March 12, 2015

“Winston is back!”

Churchill was frustrated by the Government’s reluctance to enter into an alliance with the Soviet Union. He was also disturbed by the apparent desire of Chamberlain and Halifax to come to some accommodation with Hitler. He wrote Halifax: “I am sure you realize that to talk about giving back colonies, or lebensraum or any concession, while nine million Czechs are still in bondage, would cause great division among us.”

Some of Britain’s allies doubted her ability to be victorious over Germany. Among them was the United States Ambassador, Joseph P. Kennedy. Churchill challenged Kennedy’s use of the “dreadful word” defeat. He told Walter Lippmann that he would willingly die before admitting defeat but that if it should happen then “it will be for the Americans to preserve and maintain the great heritage of the English-speaking peoples.”

He was convinced that American involvement was inevitable in any future conflict. After outlining how Britain should respond to the atrocity of bombing attacks on her cities, he predicted that “of these grievous events, the people of the United States may soon perhaps be the spectators. But it sometimes happens that the audience become infuriated by a revolting exhibition. In that case we might see the spectators leaving their comfortable seats and hastening to the work of rescue and retribution.”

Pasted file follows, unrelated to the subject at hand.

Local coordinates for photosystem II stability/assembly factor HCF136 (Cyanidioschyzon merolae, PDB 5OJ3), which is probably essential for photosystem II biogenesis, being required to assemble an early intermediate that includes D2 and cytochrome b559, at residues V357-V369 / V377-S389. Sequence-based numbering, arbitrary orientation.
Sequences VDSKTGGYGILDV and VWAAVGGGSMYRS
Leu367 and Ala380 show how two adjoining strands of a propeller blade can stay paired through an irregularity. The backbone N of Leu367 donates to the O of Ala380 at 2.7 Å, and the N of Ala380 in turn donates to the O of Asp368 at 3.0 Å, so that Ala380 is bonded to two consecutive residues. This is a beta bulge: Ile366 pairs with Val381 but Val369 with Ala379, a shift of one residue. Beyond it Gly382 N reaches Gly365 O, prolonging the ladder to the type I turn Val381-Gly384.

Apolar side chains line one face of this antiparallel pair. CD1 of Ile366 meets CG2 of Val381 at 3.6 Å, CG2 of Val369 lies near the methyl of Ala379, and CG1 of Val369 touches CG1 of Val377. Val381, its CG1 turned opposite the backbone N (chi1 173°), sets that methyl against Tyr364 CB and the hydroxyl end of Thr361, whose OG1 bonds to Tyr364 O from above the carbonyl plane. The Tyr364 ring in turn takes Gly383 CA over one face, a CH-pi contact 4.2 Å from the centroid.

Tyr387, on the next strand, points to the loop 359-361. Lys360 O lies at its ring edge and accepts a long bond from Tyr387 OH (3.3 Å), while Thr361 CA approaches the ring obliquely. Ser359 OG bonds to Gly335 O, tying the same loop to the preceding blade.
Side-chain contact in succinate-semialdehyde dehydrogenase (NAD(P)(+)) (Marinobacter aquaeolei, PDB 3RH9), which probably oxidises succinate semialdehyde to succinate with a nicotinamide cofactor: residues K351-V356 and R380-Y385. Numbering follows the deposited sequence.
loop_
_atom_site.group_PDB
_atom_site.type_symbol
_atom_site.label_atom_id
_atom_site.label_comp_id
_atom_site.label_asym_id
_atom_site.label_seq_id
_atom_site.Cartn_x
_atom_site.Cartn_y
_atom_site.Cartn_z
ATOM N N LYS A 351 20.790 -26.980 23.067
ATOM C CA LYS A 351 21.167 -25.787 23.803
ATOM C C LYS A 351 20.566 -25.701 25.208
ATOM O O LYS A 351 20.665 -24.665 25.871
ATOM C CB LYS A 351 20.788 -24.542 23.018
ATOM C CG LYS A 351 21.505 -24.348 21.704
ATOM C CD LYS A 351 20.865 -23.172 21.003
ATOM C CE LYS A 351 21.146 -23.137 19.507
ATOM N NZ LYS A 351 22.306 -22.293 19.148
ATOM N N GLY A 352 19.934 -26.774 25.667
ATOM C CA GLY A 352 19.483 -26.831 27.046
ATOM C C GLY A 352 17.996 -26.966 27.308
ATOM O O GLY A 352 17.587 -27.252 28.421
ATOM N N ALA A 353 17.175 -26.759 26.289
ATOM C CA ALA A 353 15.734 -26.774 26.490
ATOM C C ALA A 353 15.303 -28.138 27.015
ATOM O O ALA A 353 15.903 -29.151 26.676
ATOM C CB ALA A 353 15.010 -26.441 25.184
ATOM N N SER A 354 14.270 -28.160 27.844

In June Churchill published a collection of newspaper articles under the title Step by Step. Clement Attlee spoke for many when he said: “It must be a melancholy satisfaction to see how right you were. ” Many, both within and outside the Government, wanted to see him appointed to the Cabinet as the clouds formed over Poland, but his supporters tended to be younger members and the old guard around Chamberlain was still strongly opposed to him.

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The public demand to bring back Churchill continued to grow. A large poster, paid for by an unknown Churchill supporter, appeared in the Strand on 24 July asking: “What Price Churchill?” From most of the newspapers, with the notable exceptions of the Daily Express and The Times, came what the Evening Standard called a “terrific barrage from the newspaper artilleries.” The Observer probably expressed it best: “That one who has so firm a gap of the realities of European politics should not be included in the Government must be as bewildering to foreigners as it is regrettable to most of his countrymen. “